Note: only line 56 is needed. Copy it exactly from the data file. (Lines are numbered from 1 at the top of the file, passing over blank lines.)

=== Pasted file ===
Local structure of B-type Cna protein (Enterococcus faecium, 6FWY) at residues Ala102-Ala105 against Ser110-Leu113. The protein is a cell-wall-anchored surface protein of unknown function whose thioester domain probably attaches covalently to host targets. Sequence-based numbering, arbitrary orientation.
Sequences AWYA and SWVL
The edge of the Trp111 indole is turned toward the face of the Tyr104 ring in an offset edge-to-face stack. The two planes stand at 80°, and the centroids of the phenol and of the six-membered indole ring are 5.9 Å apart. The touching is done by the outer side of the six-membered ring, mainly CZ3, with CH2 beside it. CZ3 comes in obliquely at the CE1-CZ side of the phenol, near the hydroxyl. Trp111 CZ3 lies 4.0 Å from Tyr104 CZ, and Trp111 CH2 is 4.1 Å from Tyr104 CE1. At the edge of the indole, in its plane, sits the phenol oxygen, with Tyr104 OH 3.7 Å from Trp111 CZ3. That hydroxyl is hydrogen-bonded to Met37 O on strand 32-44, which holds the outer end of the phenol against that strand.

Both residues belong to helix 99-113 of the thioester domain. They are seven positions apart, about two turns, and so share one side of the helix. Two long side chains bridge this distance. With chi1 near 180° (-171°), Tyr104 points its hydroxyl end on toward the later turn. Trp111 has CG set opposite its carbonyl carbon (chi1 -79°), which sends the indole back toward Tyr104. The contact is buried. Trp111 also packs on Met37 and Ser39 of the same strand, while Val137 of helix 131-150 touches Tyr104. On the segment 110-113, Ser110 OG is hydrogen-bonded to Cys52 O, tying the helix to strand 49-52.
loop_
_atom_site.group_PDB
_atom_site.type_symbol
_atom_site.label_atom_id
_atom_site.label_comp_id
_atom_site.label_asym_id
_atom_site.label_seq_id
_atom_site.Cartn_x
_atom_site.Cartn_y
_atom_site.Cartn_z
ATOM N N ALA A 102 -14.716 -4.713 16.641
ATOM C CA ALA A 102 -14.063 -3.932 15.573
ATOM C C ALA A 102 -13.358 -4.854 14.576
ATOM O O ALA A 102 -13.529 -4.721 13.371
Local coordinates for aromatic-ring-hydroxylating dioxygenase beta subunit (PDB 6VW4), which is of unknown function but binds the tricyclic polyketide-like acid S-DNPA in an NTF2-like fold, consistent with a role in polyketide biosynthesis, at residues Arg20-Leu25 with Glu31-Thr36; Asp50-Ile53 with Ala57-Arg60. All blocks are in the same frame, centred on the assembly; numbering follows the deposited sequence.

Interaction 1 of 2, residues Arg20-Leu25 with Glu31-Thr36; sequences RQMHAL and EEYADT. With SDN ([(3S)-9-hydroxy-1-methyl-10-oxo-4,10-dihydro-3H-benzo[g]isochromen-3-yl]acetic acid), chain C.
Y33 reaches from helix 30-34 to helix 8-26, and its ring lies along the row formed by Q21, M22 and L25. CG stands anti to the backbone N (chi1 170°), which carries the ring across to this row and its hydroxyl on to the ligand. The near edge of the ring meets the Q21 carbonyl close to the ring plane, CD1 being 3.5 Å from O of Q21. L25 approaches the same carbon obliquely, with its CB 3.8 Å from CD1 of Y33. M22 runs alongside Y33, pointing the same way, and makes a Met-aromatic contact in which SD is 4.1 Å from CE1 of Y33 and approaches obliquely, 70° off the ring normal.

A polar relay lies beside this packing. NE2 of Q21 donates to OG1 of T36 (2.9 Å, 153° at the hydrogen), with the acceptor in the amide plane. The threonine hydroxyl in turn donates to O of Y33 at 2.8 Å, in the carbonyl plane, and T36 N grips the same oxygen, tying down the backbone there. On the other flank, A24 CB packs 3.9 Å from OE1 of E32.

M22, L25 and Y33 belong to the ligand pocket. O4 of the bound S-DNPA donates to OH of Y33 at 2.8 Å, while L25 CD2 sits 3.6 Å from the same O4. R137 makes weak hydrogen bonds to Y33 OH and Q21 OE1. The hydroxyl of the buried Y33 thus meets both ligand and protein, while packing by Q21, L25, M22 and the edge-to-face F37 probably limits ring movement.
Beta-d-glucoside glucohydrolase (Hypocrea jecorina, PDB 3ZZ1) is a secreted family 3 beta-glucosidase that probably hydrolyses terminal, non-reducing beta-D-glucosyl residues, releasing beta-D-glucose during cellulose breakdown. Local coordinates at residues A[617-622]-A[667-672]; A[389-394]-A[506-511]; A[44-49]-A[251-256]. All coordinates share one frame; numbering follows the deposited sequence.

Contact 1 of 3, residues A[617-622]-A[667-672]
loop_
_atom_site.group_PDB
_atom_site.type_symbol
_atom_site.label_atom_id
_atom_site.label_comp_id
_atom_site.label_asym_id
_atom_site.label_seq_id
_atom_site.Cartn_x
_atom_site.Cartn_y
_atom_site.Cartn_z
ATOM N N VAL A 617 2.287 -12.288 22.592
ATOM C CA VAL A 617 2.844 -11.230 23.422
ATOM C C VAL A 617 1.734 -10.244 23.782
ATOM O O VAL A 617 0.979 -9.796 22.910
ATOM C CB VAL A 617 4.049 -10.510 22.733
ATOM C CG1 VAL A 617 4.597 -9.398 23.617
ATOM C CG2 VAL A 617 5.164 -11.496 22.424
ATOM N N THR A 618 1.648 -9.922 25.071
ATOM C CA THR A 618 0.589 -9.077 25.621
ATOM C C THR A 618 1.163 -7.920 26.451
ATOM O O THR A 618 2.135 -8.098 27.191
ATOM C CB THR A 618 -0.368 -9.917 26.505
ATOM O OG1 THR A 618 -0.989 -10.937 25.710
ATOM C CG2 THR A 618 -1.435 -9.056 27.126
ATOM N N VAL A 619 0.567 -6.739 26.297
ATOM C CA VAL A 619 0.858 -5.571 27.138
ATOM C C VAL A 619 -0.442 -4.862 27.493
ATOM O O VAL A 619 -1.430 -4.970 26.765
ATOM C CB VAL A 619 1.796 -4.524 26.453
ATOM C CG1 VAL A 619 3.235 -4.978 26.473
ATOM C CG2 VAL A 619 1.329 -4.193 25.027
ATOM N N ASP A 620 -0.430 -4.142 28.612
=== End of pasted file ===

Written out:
ATOM C CG2 VAL A 619 1.329 -4.193 25.027